This is mighty and thrilling stuff, pulse quickening, the pressure on the swing intense. Ranked 16th in GOLF Magazine‘s recent listing of the world’s top 100 courses and 9th in GOLF WORLD‘s (U.K. publication) top 100 in the British Isles, Ballybunion may well possess more great holes than any other eighteen in the Irish landmass. It is unsurpassed for pure golfing pleasure, a remarkable balance of honest challenge, naturalness, aesthetic beauty, variety, originality, and sheer exhilaration.
Also at Ballybunion Golf Club you will find the Cashen Course, named after the river on its southern border, opened in 1984. Robert Trent Jones laid it out, and it is the only links course among his more than 400 designs worldwide. Disdained by many when it was unveiled—satanically contoured greens, fairways too constricted by the encroaching sandhills, ups and downs that were unwalkable and unplayable—the course has been somewhat tamed over the years. But it is still a tiger.
Against a par of 72, it measures just 6,306 yards from the tips, 5,031 yards from the forward markers. Clearly, muscle is not called for. Essential are canny judgment (steep elevation changes make selecting the correct club a frustrating exercise for most visitors) and precision (shots even a hair off line are often severely punished in the tangled marram grass that mantle the dunes). Deep hollows lurk at every turn. And in a wind of 20 or 25 miles per hour, which is common here, our swing can be in tatters before we’ve even reached the 6th hole.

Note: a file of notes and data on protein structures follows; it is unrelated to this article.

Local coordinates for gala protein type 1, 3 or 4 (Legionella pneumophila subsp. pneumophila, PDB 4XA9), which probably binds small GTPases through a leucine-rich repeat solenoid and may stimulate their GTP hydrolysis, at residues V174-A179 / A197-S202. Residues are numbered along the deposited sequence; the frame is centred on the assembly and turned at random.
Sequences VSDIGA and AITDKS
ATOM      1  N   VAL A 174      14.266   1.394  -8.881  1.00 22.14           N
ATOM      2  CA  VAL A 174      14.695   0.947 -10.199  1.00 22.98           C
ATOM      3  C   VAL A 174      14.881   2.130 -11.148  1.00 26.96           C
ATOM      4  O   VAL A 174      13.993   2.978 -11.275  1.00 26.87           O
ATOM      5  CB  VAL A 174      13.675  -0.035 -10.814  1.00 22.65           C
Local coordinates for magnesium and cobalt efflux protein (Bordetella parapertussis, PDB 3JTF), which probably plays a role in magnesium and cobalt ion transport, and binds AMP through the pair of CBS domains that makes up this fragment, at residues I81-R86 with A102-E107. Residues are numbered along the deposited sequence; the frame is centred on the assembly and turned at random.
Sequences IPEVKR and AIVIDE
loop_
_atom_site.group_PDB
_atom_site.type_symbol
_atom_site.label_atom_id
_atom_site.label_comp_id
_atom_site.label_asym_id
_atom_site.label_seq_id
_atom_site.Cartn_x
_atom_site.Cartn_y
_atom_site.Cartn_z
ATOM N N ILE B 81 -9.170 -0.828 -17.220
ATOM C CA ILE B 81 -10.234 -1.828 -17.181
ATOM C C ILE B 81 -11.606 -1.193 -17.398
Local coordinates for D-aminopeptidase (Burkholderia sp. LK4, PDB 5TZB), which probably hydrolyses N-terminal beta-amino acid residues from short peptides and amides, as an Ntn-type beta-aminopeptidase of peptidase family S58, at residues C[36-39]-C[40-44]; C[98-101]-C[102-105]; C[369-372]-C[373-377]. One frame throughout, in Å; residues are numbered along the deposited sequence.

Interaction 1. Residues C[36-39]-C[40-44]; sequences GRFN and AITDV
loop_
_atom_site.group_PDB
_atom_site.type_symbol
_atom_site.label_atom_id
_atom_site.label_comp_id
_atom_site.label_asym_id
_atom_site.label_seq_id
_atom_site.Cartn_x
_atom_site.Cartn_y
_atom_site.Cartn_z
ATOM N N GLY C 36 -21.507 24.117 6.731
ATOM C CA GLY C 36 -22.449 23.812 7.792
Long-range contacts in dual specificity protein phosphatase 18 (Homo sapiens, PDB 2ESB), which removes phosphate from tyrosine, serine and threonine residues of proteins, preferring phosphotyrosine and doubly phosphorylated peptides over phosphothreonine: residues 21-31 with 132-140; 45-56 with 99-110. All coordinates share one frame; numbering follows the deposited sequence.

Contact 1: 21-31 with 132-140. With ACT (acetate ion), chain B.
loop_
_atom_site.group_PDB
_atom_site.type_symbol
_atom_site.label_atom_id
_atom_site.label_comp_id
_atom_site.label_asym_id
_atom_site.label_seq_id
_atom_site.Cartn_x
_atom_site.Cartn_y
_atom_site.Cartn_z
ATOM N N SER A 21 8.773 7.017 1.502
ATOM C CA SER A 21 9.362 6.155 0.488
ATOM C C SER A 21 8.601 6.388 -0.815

The entire eighteen is routed through duneland, gentle sandhills on the first three holes, massive sandhills the rest of the way. The result of all these mini-mountains, with the land continually in motion, is a stunning assortment of roller-coaster holes, of tees on summits and in chutes, of shelf greens and plateau greens and amphitheatre greens, of fairways rising, dipping, and surging along cloistered dune-encased valleys, of every kind of epic shot that golf at the sea can offer.
Among the Cashen’s numerous unforgettable holes are the 378-yard 7th, precipitously uphill on the second shot to a green on the heights sited perilously within three or four paces of a 50-foot vertical drop to the beach; the 210-yard 12th, knob to knob in the very depths of this topsy-turvy linksland; the 13th, 395 yards, the drive along a channel of low dunes out into a generous fairway to disclose an utterly heart-stopping prospect: the green well below, on the far side of a deep swale and on a shelf jutting out of a grand pyramidal dune; and the short par-five 17th, 487 yards, a semi-blind drive followed by a second shot launched down into a scrawny neck of fairway claustrophobically enclosed by lofty sandhills, the pitch shot climbing abruptly to a plateau green. Are there four more holes here this marvelous? At least four.
Admittedly, the Cashen Course takes some getting used to. But whatever its very occasional excesses, it is nonetheless a great and compelling links, a worthy companion to the Old, and one of Ireland’s dozen best courses. To be at Ballybunion and not play it would be regrettable.